Founded in Antwerp in 1880, Beyers Koffie uses more than 140 years of expertise to roast coffee for third parties and private label businesses across Europe and the world, which these days accounts for almost 100 per cent of its business.
Beyers Koffie processes more than 22,000 tonnes of beans per year, and has an annual roasting capacity of about 35,000 tonnes, translating to about three billion cups of coffee each year. Three large commercial roasters operate 24 hours a day at its production facilities in Puurs-Sint-Amands in Belgium, halfway between the Port of Antwerp and the capital city Brussels.
“We’re the largest roaster in Belgium, and one of the largest in Western Europe, certainly in the private label space,” Bush says.
What makes Beyers Koffie unique, apart from its heritage, Bush says, is the company’s position as a wholly owned subsidiary of Sucafina. As one of the largest coffee traders in the world, Sucafina provides Beyers Koffie with the staff and capacity at ground-level to build “deep and thriving supply chains” for its customers.
“We can take a customer idea and create a product using Farmer Connect technology (an IBM-blockchain based end-to-end traceability platform), to trace all the critical environmental social concerns of the product, all the way back to the farmer on behalf of the retailer. We can then tell the story of the farmer and work to strengthen and improve the supply chain at the farm level, community level, and country level,” Bush says. “It creates this bi-directional flow of ideas and information between the end customer, and the farmer. There are not many companies, specifically within the private label world, that can do this in a real, credible way.”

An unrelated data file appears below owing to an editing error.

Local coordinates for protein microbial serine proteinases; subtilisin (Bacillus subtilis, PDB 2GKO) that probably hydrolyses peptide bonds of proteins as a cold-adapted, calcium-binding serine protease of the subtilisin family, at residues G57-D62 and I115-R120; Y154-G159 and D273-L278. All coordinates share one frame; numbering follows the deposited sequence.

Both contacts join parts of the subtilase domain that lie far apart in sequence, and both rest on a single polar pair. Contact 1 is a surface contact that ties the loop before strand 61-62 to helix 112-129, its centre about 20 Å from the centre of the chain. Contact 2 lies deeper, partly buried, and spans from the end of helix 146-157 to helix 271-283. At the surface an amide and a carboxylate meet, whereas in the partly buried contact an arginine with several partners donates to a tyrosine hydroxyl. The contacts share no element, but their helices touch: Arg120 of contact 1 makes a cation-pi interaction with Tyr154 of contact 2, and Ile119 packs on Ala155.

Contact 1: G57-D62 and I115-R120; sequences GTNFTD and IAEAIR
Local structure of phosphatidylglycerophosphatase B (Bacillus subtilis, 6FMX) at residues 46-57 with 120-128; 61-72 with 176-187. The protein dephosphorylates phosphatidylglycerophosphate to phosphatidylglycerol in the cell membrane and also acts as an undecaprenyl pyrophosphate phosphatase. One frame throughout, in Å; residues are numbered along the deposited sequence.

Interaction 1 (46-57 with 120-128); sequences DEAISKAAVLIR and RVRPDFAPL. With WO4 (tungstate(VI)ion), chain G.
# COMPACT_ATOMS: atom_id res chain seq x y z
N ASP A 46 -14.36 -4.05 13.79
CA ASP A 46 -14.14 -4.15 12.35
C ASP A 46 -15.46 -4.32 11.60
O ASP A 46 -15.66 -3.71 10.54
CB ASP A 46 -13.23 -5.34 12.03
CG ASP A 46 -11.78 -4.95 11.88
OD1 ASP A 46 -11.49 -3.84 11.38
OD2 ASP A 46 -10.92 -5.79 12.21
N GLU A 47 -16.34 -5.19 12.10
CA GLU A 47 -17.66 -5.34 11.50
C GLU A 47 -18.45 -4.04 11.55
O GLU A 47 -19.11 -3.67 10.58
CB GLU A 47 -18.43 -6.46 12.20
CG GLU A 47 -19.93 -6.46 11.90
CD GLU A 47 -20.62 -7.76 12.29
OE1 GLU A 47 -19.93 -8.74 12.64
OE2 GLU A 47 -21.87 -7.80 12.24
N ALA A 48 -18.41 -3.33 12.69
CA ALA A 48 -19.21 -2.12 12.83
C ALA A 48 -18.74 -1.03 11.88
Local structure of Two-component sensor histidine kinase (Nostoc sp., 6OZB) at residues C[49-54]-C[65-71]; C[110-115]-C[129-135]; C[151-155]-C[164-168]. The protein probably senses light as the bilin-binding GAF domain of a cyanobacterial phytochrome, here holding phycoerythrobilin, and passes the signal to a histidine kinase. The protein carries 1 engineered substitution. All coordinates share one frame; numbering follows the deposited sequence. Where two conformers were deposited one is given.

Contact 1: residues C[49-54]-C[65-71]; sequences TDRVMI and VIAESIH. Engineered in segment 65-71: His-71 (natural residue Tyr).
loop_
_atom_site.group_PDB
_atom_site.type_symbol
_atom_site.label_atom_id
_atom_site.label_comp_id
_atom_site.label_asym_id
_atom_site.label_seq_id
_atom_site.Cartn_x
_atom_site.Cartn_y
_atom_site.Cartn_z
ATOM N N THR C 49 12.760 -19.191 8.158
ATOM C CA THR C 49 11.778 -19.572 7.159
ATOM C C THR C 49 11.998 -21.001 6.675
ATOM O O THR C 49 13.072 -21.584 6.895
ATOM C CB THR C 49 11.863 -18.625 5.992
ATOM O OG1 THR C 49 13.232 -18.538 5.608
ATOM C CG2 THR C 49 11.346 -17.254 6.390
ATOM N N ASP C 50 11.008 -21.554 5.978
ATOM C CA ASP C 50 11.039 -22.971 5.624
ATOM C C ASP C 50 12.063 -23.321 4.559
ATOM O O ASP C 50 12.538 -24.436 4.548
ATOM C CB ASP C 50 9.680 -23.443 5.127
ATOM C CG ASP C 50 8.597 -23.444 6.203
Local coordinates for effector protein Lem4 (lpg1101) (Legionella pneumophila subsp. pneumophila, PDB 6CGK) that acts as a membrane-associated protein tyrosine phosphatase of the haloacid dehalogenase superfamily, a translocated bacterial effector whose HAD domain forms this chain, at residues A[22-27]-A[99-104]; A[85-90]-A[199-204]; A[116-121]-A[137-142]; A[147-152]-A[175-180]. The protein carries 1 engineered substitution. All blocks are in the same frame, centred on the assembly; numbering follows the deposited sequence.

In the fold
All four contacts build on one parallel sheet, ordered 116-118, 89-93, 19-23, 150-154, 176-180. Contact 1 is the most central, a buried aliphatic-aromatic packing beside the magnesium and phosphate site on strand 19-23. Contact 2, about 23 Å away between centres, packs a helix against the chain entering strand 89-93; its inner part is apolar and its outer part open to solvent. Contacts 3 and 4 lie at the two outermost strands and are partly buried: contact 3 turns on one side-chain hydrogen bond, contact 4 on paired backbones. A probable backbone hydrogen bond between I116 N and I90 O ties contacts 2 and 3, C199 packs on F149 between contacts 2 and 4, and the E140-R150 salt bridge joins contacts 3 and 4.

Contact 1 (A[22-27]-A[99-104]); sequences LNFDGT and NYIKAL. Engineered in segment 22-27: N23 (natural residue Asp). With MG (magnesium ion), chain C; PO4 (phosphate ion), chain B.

At a personal level, Bush is passionate about sharing his interest in sustainability to improve the quality of Beyers Koffie products brought to market.
“As a company we want to grow, we want to succeed and there’s a tonne of different ways to do that. But for me, my first entry in the coffee world with TechnoServe was working on building sustainability at the farm level. This is an absolute driving passion of mine,” he says.
“We’re in an industry where sustainability can mean many different things to many different people, and they’re all important. It’s really a matter of how do we transform and evolve our business to help ourselves grow, but by doing it responsibly? This is the challenge. How do we do better for our people, the environment, and for everyone in the supply chain? There’s a whole different set of concerns this side of the supply chain.”